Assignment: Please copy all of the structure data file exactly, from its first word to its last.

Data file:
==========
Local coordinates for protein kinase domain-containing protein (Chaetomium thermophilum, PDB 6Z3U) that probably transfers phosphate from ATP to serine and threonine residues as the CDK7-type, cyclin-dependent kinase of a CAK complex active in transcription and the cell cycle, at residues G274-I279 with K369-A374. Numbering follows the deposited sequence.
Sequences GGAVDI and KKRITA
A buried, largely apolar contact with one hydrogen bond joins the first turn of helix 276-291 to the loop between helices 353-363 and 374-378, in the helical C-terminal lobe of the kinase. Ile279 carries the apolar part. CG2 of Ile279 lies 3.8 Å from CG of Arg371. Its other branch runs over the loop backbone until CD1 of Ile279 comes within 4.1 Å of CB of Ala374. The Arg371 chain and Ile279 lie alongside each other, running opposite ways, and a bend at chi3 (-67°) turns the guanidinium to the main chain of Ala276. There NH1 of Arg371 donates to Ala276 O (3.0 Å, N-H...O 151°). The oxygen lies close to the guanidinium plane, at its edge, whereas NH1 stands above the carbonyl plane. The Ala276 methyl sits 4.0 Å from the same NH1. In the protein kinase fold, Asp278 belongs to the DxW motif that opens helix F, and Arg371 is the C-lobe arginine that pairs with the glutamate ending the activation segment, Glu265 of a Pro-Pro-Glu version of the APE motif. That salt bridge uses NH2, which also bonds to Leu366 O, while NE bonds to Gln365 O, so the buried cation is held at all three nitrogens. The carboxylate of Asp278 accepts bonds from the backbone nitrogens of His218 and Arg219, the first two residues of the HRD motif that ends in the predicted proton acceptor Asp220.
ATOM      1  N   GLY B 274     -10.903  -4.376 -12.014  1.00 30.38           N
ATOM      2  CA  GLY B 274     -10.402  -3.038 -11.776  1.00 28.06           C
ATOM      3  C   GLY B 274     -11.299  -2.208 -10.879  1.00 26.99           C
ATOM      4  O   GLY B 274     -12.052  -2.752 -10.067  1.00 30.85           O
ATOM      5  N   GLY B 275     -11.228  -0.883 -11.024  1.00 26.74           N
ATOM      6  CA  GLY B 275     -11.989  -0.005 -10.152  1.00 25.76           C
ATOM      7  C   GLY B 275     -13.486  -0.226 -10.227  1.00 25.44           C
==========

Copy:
Local coordinates for protein kinase domain-containing protein (Chaetomium thermophilum, PDB 6Z3U) that probably transfers phosphate from ATP to serine and threonine residues as the CDK7-type, cyclin-dependent kinase of a CAK complex active in transcription and the cell cycle, at residues G274-I279 with K369-A374. Numbering follows the deposited sequence.
Sequences GGAVDI and KKRITA
A buried, largely apolar contact with one hydrogen bond joins the first turn of helix 276-291 to the loop between helices 353-363 and 374-378, in the helical C-terminal lobe of the kinase. Ile279 carries the apolar part. CG2 of Ile279 lies 3.8 Å from CG of Arg371. Its other branch runs over the loop backbone until CD1 of Ile279 comes within 4.1 Å of CB of Ala374. The Arg371 chain and Ile279 lie alongside each other, running opposite ways, and a bend at chi3 (-67°) turns the guanidinium to the main chain of Ala276. There NH1 of Arg371 donates to Ala276 O (3.0 Å, N-H...O 151°). The oxygen lies close to the guanidinium plane, at its edge, whereas NH1 stands above the carbonyl plane. The Ala276 methyl sits 4.0 Å from the same NH1. In the protein kinase fold, Asp278 belongs to the DxW motif that opens helix F, and Arg371 is the C-lobe arginine that pairs with the glutamate ending the activation segment, Glu265 of a Pro-Pro-Glu version of the APE motif. That salt bridge uses NH2, which also bonds to Leu366 O, while NE bonds to Gln365 O, so the buried cation is held at all three nitrogens. The carboxylate of Asp278 accepts bonds from the backbone nitrogens of His218 and Arg219, the first two residues of the HRD motif that ends in the predicted proton acceptor Asp220.
ATOM      1  N   GLY B 274     -10.903  -4.376 -12.014  1.00 30.38           N
ATOM      2  CA  GLY B 274     -10.402  -3.038 -11.776  1.00 28.06           C
ATOM      3  C   GLY B 274     -11.299  -2.208 -10.879  1.00 26.99           C
ATOM      4  O   GLY B 274     -12.052  -2.752 -10.067  1.00 30.85           O
ATOM      5  N   GLY B 275     -11.228  -0.883 -11.024  1.00 26.74           N
ATOM      6  CA  GLY B 275     -11.989  -0.005 -10.152  1.00 25.76           C
ATOM      7  C   GLY B 275     -13.486  -0.226 -10.227  1.00 25.44           C